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Friday, November 8, 2019

EOS enters congestion mode due to EIDOS airdrop

by Don Yu, Patrick O’Grady, Peter Kacherginsky

What’s going on with EOS?

On November 1st 2019, Coinbase began seeing degraded performance for EOS transactions. Coinbase did not have enough staked CPU to successfully have its EOS transactions processed by the network. You can learn more about EOS and CPU here. This degraded performance can be attributed to the massive increase in activity on the EOS network related to the recently launched EIDOS token airdrop. Coinbase responded to this issue by increasing the amount of staked CPU in the wallets we control to unblock customer transactions. In this report we share our analysis of EOS resources, REX markets, and how these were affected by the EIDOS token airdrop.

Key Facts

  • A token called EIDOS was released on the EOS network on October 31st 2019.
  • EIDOS airdrop distribution involves sending EOS transactions to and from the EIDOS contract.
  • Exchanges are listing EIDOS/USDT pairs, meaning that people can sell airdropped tokens for USDT.
  • To take advantage of this trading opportunity, people are using leased CPU to dramatically increase the number of transfers processed by the EOS network.
  • This increased activity has caused the EOS network to enter congestion mode, which limits the amount of transactions a user can broadcast to their pro-rata share of total staked CPU resources on the EOS network.
  • Normal users are unable to get their transactions processed due to their relatively low amount of staked CPU resources.
  • It is important to note that the EOS protocol is behaving as expected, but congestion mode prevents users from having transactions processed that exceed their CPU stake.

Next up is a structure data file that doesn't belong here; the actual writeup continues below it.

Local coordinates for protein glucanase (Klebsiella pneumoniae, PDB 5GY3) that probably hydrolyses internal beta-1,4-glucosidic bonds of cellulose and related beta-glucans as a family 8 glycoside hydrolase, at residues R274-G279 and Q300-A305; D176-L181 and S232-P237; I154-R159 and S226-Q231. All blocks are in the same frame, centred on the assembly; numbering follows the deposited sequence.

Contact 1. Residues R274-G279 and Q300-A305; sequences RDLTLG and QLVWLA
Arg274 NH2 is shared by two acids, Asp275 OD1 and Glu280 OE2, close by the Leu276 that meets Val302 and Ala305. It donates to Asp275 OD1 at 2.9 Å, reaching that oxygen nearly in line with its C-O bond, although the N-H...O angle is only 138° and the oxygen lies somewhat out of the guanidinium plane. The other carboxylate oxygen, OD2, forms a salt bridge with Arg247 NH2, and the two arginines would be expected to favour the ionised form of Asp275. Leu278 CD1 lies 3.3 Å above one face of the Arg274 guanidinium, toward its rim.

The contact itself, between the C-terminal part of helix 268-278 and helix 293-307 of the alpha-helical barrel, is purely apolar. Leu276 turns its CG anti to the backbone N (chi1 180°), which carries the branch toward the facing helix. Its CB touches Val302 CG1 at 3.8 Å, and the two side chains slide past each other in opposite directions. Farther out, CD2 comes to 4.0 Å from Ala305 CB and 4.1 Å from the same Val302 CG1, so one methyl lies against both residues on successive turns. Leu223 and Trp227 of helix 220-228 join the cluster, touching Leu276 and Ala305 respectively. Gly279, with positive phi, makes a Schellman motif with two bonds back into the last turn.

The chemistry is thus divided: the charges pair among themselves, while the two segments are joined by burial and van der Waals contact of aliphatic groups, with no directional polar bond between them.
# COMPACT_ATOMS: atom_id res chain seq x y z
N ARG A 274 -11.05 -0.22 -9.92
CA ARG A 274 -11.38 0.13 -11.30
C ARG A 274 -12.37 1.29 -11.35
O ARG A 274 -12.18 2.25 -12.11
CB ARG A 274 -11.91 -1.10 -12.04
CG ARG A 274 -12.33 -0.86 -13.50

• The EOS network should be expected to stay in this state until it is no longer profitable to collect EIDOS or until the massive leases taken out on REX expire after 30 days and the leasers don’t renew their lease.

EIDOS Airdrop

At 6pm PST, October 31st 2019, a new contract was created on the EOS blockchain for the EIDOS token. In order to distribute EIDOS, the contract uses an airdrop pattern that functions as follows:

  • An EOS user sends a minimum of 0.0001 EOS to the EIDOS contract.
  • The EIDOS contract will then send a transaction returning the same amount of EOS back to the original sender.
  • The EIDOS contract airdrops a certain amount of EIDOS to the original sender’s address. In this way, anybody holding at least 0.0001 EOS is able to receive EIDOS.
EIDOS Airdrop Pattern (Source: EOSAuthority)

The image above illustrates the pattern of interacting with the EIDOS contract. Note that this behavior can be observed in the EIDOS contract code that is open-sourced here.

Exchanges are listing EIDOS

On November 1st, a number of exchanges decided to add the EIDOS token to their list of supported assets. Specifically, these exchanges have introduced an EIDOS/USDT trading pair.

Cleared EOS/USDT Trades (Source: MXC Exchange)

The above screenshot shows EIDOS/USDT trades clearing at 3:40pm PST on November 4th 2019. EIDOS is still worth a positive amount of Tether. Therefore, anyone who owns at least 0.0001 EOS can send a transaction to the EIDOS contract, receive some EIDOS, then attempt to trade it on an exchange for a non-zero amount of Tether.

EOS is dominated by EIDOS related actions

A number of parties realized that they can repeatedly invoke the EIDOS contract to obtain additional EIDOS, then trade the airdropped EIDOS for USDT. The EOS network has become flooded with these transactions. Note that in EOS, a single transaction can have a number of actions. One type of EOS action is a transfer, which sends some currency from the sender to the receiver.

Ratio of EOS EIDOS Contract Transfer Actions to Total Transfer Ops